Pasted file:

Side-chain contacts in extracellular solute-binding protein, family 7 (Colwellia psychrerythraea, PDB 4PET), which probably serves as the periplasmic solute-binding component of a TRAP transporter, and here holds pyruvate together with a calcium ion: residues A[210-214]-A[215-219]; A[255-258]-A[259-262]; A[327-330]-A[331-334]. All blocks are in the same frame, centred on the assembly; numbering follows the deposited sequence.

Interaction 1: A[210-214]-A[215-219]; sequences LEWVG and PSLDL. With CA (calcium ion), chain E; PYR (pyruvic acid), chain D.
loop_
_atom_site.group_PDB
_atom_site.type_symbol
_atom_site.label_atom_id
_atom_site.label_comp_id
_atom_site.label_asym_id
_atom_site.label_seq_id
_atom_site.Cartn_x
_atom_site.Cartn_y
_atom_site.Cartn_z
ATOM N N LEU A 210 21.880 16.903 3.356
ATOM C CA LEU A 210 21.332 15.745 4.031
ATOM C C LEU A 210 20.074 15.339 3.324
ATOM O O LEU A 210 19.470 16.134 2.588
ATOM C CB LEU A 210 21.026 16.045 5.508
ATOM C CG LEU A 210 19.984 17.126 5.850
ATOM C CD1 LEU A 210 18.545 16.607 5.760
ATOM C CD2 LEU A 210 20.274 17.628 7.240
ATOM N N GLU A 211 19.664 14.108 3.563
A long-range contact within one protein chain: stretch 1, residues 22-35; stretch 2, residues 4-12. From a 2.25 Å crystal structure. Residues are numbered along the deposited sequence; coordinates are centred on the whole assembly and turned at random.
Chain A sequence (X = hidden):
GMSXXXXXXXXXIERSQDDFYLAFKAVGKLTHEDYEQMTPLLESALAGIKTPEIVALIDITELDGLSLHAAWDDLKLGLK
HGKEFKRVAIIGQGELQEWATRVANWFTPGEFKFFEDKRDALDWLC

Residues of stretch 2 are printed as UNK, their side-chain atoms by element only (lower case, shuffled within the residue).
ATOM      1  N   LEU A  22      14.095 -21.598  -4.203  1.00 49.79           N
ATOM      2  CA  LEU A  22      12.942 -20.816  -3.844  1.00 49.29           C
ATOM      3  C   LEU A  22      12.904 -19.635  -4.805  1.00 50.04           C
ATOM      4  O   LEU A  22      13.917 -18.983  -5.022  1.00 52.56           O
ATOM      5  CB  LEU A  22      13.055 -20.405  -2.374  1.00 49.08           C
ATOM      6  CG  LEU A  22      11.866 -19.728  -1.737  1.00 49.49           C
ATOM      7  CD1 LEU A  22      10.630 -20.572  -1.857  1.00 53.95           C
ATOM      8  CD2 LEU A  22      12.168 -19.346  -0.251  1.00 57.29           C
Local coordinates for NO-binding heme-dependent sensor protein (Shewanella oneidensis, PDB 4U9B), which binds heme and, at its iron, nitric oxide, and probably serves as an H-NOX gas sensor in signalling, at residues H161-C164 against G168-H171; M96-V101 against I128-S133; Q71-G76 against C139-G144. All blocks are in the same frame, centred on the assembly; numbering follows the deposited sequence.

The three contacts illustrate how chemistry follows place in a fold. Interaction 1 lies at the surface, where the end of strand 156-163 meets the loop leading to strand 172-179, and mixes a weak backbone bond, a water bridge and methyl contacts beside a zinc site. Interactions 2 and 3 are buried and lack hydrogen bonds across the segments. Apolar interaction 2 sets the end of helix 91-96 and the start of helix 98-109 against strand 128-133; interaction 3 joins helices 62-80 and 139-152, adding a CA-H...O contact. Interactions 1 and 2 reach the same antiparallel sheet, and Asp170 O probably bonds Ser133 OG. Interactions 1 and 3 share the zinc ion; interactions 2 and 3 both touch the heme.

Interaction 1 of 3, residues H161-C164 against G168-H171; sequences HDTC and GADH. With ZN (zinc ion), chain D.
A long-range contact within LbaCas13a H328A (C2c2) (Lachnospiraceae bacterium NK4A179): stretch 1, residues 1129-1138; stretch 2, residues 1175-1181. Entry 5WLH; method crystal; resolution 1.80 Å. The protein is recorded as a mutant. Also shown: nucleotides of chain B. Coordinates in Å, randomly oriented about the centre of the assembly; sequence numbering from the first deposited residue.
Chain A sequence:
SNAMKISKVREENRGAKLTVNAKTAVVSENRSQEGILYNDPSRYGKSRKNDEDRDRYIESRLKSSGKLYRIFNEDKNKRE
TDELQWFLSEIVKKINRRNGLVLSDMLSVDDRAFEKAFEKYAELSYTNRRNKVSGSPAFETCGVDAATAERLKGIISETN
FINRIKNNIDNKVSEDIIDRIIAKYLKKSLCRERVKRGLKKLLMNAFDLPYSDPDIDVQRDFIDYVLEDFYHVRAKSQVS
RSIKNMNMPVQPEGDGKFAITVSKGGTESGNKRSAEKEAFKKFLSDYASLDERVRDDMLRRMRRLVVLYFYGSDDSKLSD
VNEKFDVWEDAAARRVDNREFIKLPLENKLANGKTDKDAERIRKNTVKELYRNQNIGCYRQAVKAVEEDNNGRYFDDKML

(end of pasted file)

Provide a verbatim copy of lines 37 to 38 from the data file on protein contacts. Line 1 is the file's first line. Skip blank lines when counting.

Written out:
Interaction 1 of 3, residues H161-C164 against G168-H171; sequences HDTC and GADH. With ZN (zinc ion), chain D.
A long-range contact within LbaCas13a H328A (C2c2) (Lachnospiraceae bacterium NK4A179): stretch 1, residues 1129-1138; stretch 2, residues 1175-1181. Entry 5WLH; method crystal; resolution 1.80 Å. The protein is recorded as a mutant. Also shown: nucleotides of chain B. Coordinates in Å, randomly oriented about the centre of the assembly; sequence numbering from the first deposited residue.